The Real Bling Ring: Hollywood Heist Review 2022 Tv Show Series Cast Crew Online
Purgo and Neiers were part of the “Bling Ring,” a group of teens and young adults that robbed the houses of several celebrities in Calabasas, California in 2008 and 2009. They’re the central figures of The Real Bling Ring: Hollywood Heist, a three-part docuseries that tells their sides of the story, how it seemed like these two bored teens from the celebrity-laden town in the San Fernando Valley managed to be part of a ring that stole millions of dollars of property and cash from the homes of Paris Hilton, Audrina Patridge, Orlando Bloom, Lindsay Lohan and others.
The first episode has Purgo and Neiers talk about their upbringings; Neiers and her sister Gabby moved around with their mother, Andrea Arlington-Dunne, many times after she divorced their father, and Andrea spent a lot of money on devices to keep her looking good for her modeling career. Purgo and his family moved to Calabasas and he felt isolated because he was firmly middle class in a largely wealthy community full of celebrity homes.
When Purgo met Rachel Lee in high school, he claimed that she got the idea to do things like open unlocked luxury cars parked on the street and steal cash and other valuables. That ramped up to stealing a car when the key was inside. It fueled a clubbing, lavish lifestyle. So when they needed more cash, during an era where people like Hilton and others were very open about where they lived and what they did on early social media, they set out to burglarize houses, starting with an old friend of Purgo’s. But then they hit Hilton’s house, which was not hard to find and surprisingly accessible (i.e. unlocked).
Then, Nick and Alexis meet, and Alexis becomes part of the ring, at least for one of the robberies.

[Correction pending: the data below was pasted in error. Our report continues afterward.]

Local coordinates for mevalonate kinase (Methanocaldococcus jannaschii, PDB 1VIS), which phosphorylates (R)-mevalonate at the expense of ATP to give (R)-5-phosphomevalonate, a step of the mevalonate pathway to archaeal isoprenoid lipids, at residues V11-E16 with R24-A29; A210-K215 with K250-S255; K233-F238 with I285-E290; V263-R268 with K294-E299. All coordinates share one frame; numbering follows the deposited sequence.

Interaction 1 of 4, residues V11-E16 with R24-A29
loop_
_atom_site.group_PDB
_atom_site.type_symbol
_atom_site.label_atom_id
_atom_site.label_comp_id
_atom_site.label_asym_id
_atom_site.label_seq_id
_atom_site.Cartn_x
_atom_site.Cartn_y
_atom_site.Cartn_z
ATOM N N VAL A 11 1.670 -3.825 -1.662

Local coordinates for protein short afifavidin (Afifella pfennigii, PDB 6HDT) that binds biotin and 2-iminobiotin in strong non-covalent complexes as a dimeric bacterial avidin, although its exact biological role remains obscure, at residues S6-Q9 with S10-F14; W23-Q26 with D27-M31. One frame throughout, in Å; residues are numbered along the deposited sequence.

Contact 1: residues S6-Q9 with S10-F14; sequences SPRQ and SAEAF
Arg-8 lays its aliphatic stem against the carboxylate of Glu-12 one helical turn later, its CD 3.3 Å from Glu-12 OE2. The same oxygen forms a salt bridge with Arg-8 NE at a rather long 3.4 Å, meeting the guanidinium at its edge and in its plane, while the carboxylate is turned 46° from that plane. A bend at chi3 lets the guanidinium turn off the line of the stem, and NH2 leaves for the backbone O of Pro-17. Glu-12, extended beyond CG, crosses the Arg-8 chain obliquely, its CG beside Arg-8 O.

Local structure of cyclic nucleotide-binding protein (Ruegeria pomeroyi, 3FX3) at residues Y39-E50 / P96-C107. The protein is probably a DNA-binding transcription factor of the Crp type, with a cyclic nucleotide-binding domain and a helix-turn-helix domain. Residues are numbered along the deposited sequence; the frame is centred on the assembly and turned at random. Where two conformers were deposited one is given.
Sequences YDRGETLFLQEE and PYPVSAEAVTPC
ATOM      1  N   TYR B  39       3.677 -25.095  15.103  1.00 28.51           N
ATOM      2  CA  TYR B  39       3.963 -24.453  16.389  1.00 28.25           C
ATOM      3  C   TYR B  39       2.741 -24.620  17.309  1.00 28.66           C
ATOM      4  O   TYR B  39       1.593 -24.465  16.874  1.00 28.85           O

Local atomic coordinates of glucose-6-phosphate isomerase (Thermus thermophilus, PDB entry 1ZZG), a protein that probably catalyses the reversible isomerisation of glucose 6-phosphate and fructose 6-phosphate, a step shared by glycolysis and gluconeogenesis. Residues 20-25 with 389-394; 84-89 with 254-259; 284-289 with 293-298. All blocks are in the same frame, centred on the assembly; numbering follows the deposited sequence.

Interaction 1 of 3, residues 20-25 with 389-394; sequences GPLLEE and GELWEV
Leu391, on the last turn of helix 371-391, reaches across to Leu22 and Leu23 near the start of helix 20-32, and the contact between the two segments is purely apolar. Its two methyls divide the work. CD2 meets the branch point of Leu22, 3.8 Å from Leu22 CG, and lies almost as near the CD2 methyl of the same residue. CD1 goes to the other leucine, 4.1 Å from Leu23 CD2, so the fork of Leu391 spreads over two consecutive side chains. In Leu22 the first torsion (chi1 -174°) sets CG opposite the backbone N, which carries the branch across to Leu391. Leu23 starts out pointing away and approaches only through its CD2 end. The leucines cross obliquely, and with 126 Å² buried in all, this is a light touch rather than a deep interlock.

There’s something alarming about this series, directed by Miles Blayden-Ryall. It could be that it feels like two people telling the tale of their robbery adventures like they were looking back at a particularly booze-filled frat party or some other indiscretion of youth. It almost feels like Blayden-Ryall is glorifying Purgo and Neiers’ participation in this burglary ring, and watching them talk about it with such glee left a bad taste in our mouths.
Purgo seems particularly unrepentant about the robberies, essentially chalking them up to the celebrity culture of the ’00s and Hilton’s general casualness (i.e. stupidity) about protecting her property. It wasn’t a victimless crime; as much as people may not feel sorry for her, Hilton and the other celebs were victims, and by the time the Bling Ring was caught, the robberies were getting into the six and seven figures.
The first episode treats Purgo and Neiers like they were simply bored millennials who robbed celebrities to fuel their partying habits, and somehow that doesn’t make it OK, but makes it seem not that bad. Yes, they’ve all been convicted and done their time, but it just doesn’t feel like there’s any gravity to the fact that these people broke into homes and stole expensive items that didn’t belong to them.
Where things may improve is if there’s some conflict among the members of the Bling Ring as the stakes rise and law enforcement closes in. It’s telling that Lee and other members of the ring refused to talk to Blayden-Ryall, and it’s also telling how there’s a disclaimer about “conflicting firsthand accounts.” The story about the Bling Ring would be in how they each thought of their role within the group, who they each thought was the ringleader, etc. If it’s just about idiot teenagers robbing celebrities that don’t seem to know how to lock their front doors, then it will be an awfully dull three-part series.